Opinion | The 46th: The End of Trump or the End of American Democracy?

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Ross Douthat and Michelle Goldberg debate whether the events that unfolded on Wednesday should be classified as a “coup.” Then, Michelle Cottle deploys her expertise on Congress to analyze the Georgia election results and predict what a Democratic Senate means for Joe Biden and how conservative Democrats might play a role in Republicans’ long-term plans.

Finally, Michelle Cottle recommends a series to watch that while not apolitical may help give respite from the current moment.

Background Reading:

Ross Douthat on why he wanted the Republican Senate candidates to lose in Georgia

Michelle Goldberg on why Trump should be investigated

Michelle Cottle on Senator Mitch McConnell’s new status as minority leader

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Ross Douthat

I’ve been an Op-Ed columnist since 2009, and I write about politics, religion, pop culture, sociology and the places where they intersect. I’m a Catholic and a conservative, in that order, which means that I’m against abortion and critical of the sexual revolution, but I tend to agree with liberals that the Republican Party is too friendly to the rich. I was against Donald Trump in 2016 for reasons specific to Donald Trump, but in general I think the populist movements in Europe and America have legitimate grievances and I often prefer the populists to the “reasonable” elites. I’ve written books about Harvard, the G.O.P., American Christianity and Pope Francis, and decadence. Benedict XVI was my favorite pope. I review movies for National Review and have strong opinions about many prestige television shows. I have four small children, three girls and a boy, and live in New Haven with my wife. @DouthatNYT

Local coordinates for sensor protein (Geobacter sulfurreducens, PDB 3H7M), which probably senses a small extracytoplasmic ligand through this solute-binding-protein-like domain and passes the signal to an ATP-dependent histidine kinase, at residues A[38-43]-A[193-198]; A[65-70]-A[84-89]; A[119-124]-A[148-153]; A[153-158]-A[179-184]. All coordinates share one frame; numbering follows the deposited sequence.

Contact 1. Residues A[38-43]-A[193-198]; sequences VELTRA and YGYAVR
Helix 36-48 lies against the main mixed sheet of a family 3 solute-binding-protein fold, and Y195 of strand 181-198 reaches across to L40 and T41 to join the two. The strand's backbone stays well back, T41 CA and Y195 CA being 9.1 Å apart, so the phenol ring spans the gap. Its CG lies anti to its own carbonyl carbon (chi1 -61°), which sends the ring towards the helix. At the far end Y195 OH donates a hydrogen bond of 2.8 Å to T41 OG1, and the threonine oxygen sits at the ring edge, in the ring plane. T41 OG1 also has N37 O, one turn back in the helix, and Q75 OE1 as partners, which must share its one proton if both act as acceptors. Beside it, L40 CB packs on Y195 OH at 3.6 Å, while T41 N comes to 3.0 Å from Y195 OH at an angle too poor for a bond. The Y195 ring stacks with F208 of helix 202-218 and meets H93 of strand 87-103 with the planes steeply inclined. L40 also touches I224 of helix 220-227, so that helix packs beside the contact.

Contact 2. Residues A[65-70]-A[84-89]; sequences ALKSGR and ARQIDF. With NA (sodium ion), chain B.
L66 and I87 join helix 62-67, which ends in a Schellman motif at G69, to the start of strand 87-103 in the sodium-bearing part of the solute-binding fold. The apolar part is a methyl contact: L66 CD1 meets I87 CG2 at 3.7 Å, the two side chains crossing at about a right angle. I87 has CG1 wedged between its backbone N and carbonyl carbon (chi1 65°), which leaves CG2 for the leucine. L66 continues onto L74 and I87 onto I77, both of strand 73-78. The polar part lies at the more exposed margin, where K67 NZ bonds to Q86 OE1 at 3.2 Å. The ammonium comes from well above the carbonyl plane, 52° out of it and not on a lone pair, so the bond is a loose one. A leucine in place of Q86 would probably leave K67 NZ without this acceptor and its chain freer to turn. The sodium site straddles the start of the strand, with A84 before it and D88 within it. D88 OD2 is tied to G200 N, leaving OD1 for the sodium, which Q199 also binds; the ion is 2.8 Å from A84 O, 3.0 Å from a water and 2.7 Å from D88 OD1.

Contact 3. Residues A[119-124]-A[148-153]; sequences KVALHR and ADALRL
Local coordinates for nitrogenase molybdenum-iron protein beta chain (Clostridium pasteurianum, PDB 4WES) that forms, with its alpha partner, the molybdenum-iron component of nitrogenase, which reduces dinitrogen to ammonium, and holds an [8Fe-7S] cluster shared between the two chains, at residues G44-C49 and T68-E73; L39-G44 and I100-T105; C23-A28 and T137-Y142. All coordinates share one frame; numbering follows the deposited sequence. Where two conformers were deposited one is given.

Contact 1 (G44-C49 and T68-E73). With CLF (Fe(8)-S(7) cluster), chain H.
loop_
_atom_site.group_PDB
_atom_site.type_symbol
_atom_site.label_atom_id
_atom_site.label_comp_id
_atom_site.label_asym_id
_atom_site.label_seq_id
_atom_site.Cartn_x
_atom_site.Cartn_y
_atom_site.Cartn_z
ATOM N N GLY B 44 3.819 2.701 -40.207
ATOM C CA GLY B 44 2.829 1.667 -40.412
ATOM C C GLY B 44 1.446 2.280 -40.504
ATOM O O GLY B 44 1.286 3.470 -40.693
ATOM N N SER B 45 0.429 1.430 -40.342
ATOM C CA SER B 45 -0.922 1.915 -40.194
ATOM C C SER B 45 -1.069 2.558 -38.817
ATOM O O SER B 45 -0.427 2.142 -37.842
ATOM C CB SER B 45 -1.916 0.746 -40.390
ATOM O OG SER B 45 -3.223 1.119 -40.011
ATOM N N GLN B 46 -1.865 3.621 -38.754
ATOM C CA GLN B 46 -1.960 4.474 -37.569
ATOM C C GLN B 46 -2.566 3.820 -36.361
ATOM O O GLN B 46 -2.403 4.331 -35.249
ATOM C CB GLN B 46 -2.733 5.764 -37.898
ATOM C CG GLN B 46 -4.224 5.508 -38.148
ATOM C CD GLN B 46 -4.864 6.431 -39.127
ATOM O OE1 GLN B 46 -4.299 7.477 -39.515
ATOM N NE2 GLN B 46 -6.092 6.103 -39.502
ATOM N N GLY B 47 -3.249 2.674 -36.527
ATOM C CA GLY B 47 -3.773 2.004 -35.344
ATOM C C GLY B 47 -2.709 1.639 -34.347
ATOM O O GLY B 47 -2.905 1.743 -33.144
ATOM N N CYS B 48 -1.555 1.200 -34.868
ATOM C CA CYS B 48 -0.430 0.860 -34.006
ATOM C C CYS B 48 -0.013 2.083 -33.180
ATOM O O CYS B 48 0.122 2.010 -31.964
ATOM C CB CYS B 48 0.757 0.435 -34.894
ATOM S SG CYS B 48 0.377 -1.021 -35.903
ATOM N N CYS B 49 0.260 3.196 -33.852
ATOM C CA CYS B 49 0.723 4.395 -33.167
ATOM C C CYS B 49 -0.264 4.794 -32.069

Michelle Goldberg

I’ve been an Op-Ed columnist at The New York Times since 2017, writing mainly about politics, ideology and gender. These days people on the right and the left both use “liberal” as an epithet, but that’s basically what I am, though the nightmare of Donald Trump’s presidency has radicalized me and pushed me leftward. I’ve written three books, including one, in 2006, about the danger of right-wing populism in its religious fundamentalist guise. (My other two were about the global battle over reproductive rights and, in a brief detour from politics, about an adventurous Russian émigré who helped bring yoga to the West.) I love to travel; a long time ago, after my husband and I eloped, we spent a year backpacking through Asia. Now we live in Brooklyn with our son and daughter. @michelleinbklyn

“The Argument” is a production of The New York Times Opinion section. The team includes Alison Bruzek, Phoebe Lett, Elisa Gutierrez, Vishakha Darbha, Kate Sinclair, Kathy Tu, Paula Szuchman and Isaac Jones. Theme by Allison Leyton-Brown.

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